Friday, November 21, 2003
Truly I am a European. Forget language acquisition, forget ground-breaking architecture and forget pretensciously sitting in smoky cafes and casually chatting about Camus; yesterday I properly became part of the European club: I bought a ‘city bike’.
We don’t have city bikes in England. They’re either mountain bikes or road bikes. As far as I can establish, a bike has to fulfil several specific criteria to be termed a city bike:
1. It must be at least 15 years old. ‘New’ city bikes don’t exist. They’re just ‘bikes’ until their 15th birthday.
2. It must make you sit upright on the saddle. None of this forward-leaning nod to aerodymanics that we find on modern bikes: one must sit straight.
3. If it’s a woman’s bike it must have a wicker basket attached. These is optional on the men’s bikes.
4. The brakes must work function properly; that is, when you press the brake the bike must come to a halt slowly (or maybe not at all) and not suddenly.
5. There should be at most five gears of which only three should actually work.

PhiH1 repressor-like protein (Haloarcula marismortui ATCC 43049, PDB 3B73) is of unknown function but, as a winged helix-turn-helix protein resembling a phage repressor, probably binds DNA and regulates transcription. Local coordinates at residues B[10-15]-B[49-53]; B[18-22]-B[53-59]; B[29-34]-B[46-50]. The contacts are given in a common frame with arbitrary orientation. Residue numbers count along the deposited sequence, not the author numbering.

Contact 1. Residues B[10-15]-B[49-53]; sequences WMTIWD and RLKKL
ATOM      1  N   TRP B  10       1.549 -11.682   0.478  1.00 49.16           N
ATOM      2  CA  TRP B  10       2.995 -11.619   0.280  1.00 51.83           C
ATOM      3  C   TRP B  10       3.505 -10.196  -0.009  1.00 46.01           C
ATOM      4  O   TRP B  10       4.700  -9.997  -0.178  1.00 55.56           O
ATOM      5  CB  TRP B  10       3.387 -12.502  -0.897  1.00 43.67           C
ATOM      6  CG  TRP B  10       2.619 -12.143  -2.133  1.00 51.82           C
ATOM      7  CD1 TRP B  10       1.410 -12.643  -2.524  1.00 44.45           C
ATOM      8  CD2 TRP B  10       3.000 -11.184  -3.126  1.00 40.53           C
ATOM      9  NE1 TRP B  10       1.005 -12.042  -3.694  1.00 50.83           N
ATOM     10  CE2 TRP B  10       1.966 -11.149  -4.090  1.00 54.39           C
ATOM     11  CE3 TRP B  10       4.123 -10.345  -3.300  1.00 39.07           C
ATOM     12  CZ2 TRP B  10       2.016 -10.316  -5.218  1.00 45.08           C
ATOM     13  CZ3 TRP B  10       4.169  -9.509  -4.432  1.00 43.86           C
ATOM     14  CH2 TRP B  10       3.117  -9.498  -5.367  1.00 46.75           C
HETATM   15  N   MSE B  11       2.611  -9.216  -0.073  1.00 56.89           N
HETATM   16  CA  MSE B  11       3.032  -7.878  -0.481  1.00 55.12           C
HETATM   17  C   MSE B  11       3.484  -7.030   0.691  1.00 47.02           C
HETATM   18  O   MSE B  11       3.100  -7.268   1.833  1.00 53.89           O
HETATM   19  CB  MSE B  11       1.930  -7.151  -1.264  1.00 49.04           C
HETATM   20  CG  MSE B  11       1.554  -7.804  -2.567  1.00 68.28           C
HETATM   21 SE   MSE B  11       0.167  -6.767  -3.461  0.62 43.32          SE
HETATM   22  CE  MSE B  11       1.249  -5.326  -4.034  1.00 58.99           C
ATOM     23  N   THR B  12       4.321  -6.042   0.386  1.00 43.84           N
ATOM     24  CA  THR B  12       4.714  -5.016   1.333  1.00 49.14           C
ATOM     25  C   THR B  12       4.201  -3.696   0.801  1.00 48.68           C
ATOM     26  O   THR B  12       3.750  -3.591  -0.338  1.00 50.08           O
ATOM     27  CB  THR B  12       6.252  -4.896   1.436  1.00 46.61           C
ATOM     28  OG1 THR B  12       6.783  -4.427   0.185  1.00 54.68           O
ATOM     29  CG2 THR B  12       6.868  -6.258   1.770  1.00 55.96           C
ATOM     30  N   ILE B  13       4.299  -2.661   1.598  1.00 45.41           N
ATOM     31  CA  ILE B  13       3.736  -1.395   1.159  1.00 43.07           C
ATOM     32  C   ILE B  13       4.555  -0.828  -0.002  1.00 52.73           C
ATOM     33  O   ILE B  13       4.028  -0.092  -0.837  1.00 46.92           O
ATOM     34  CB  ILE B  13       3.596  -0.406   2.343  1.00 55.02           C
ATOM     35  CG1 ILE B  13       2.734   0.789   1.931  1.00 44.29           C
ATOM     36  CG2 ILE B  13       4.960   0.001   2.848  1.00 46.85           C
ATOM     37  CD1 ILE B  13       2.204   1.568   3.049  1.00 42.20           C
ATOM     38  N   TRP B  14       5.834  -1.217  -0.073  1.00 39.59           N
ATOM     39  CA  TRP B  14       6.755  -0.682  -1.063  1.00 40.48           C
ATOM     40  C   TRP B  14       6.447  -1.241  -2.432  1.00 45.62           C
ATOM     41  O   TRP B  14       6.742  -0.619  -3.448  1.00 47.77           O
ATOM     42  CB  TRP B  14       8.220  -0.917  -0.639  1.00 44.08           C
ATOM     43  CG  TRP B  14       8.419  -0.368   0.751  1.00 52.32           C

6. It must have a dynamo attached to the front wheel to power the light.
7. The bike must never be ridden whilst wearing a helmet.
Me and my bike satisfy all of these conditions. And bloody hell: it makes riding around a small bike-friendly town a lot more scary than whizzing around London as I used to. At least then I knew what the cars were going to do, even if I didn’t like it. And I've only just got used to looking the other way when I cross the road; now I also have to contend with looking over the other shoulder when cycling and navigating these infernal one-way systems that the Italians are addicted to.
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